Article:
Well, I was already totally sold on NV for real-time H-a observing. But what about Galaxies from my red zone 18.9 SQM-L backyard? I’ve heard NV ‘somewhat helps” for galaxies, but how would that play out for me? Sunday night was clear but still subfreezing, with less breeze than the prior two nights.
All observations, unless otherwise noted, with 12 inch f4.9 dob (tracking, but not go-to), TV 55mm Plossel, OMNI VII tube NV, unfiltered. All magnitudes quoted from SkySafari (not known for magnitude accuracy but it is what I work from at the scope).
As usual, start off with bright targets – M82/M81. M81 was bright nucleus with large extended haze. Gain control really varies the visible extent of the galaxy’s size, up to about 75% max gain, above which only added more LP. Inside the galaxy a few additional bright points were observed. I assume these were dim foreground stars, but I need to consult some better charts. M82 was the expected slender shape, with the central “gap” of active star formation bisecting the galaxy. At only 27x, there wasn’t much additional detail to be seen in M82, but at almost 2 deg FoV, a third galaxy shared the view – NGC 3077, a mag 9.9 spiral galaxy the other side of M81 from M82. While only the non-stellar bright core was visible, the “three-in-the-view” reminded me of the Leo Triplet. Further away from these 3, I tried for the mag 10.4 IC 2574. Supposedly larger then M81, but I couldn’t see it (some chance I star-hoped incorrectly). But from M81, I was able to hop up to the smaller NGC 2976, mag 10.2, with the core clearly visible.
Down to M51/NGC5195. Both easily visible, with M51 brighter on the side opposite its companion, including several brighter points noted along the outer edge – these I believe hold some promise of star forming regions, vs. mere foreground stars. Very faint spiral structure was visible periodically with averted vision. Never saw that before!
What about M101? I never was able to see this galaxy from my previous SQM-L 19.5 backyard. With NV, it was clearly visible, but little more than the core, with some faint haze and scattered brighter points around a large diameter. But the cores of two much smaller nearby galaxies were there for the taking – mag 11.5 NGC 5473, and mag 11.4 NGC 5485.
Over to CV and Cocoon, NGC 4490, and also mag 11.9 NGC 4485, together know as Arp 269. I had just observed these 2 under darker (~ SQM 20.2) skies, and was eager to see how NGC 4490’s distorted shape would look like with NV. The good news was that the fainter NGC4485 was visible. The bad news was the I really couldn’t see as much detail on 4490. At 27x, the image scale was rather small so in addition to the 55mm, I tried both a TV 35 Pan and a TV 17 Nagler, both of which provided less detail, not more. The effective f ratios are about f/2.4, f/3.8, and f/6. I’ve heard that NV likes best to run fast, so I determined to stick with the 55mm for the rest of the night. I also observed the pair visually in each eyepiece, without NV. As expected, the 17mm provided the best view, with NGC 4485 visible direct, but faint. But the 55mm + NV was at least as good, if smaller.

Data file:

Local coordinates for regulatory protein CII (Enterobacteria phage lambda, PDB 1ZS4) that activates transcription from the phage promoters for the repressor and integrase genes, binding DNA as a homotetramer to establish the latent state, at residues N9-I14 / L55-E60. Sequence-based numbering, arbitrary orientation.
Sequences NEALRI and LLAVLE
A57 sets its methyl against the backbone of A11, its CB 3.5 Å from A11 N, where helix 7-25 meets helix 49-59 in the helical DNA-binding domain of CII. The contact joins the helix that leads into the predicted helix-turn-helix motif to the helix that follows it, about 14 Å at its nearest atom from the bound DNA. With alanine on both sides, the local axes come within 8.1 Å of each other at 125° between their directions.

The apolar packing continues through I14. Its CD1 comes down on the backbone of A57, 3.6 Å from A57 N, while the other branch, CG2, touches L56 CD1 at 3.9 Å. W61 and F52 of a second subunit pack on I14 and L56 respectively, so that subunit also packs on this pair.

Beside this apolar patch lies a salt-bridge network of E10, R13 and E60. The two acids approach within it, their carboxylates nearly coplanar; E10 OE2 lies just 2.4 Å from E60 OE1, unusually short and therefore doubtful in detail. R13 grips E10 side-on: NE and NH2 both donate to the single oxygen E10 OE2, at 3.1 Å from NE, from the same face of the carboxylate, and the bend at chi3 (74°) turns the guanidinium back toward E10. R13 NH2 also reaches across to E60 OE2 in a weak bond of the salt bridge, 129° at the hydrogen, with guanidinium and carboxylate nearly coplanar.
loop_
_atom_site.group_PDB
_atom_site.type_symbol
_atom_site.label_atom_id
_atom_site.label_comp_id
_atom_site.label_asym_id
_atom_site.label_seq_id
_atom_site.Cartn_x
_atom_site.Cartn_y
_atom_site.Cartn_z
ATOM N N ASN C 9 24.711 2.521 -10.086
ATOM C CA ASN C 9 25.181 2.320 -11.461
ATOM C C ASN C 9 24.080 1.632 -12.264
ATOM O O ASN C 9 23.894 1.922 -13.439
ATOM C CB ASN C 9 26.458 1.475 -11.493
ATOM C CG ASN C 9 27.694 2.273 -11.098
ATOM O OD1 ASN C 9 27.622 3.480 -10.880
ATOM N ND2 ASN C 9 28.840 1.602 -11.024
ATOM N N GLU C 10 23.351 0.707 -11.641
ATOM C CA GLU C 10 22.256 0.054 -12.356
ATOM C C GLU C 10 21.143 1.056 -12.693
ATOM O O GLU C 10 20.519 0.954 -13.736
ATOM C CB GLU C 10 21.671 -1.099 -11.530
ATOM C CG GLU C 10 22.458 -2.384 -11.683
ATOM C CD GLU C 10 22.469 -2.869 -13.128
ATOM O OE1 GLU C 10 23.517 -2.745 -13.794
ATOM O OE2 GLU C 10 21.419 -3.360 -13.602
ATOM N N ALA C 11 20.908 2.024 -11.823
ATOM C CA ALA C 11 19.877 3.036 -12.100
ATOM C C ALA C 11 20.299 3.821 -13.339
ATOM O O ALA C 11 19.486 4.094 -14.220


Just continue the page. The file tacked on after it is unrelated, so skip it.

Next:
Swinging down towards M94, and another large galaxy pops into the NV field – mag 10.8 NGC 4618, along with the close by core of the smaller NGC 4625, mag 12.4. About this time I began to feel like NV was going to definitely allow me to observe a whole lot of galaxies in spite of my frustrating grey skies!
West to the Leo Triplet. Three in the view, just as they should be, M65, M66, and the edge-on mag 9.5 NGC 3628. I forgot at the time, but I must go back and see if the dust lane in 3628 is visible. And about a field further west, mag 10.9 NGC 3593 (at least the core).
On the charts, I noticed a group of smaller galaxies further north in Leo. NGC 3608 mag 10.8, NGC 3607 mag 9.9, and NGC 3632 mag 11.0, all visible as fuzzy cores and little else. And tiny NGC 3605, mag 12.3, also checked in faintly, but non-stellar, just off of 3607, making it easy to find.
It was getting late on a work night, so I thought a quick trip to the Markarian chain would be a nice finish. The transparency wasn’t as good anymore, and so the 9x50 finder was essentially useless. And sweeping with the NV at the 55mm eyepiece was equally challenging as galaxies just popped up everywhere – multiples in many FoVs. But I finally stumbled into the M-chain – with 5 obvious galaxies in the same field! M84 and M86 shown as they always do, with very large cores, like two big eyes. Edge-on NGC 4388 was clearly extended horizontally as the mouth. And smaller mag 12.1 NGC 4387 was obvious, right in the middle as the nose. I don’t recall the right eyebrow, NGC 4402 and the overlapping dimmer PGCs, but I’ll have to go back and check again. But southeast of the mouth, mag 11.9 NGC 4413 was there to be found (core only).
Overall, another incredible night for me, entirely enabled with NV. There are now years of observing I can do from the convenience of my backyard in spite of significant LP To all you astro-NV pioneers, Thank You!!!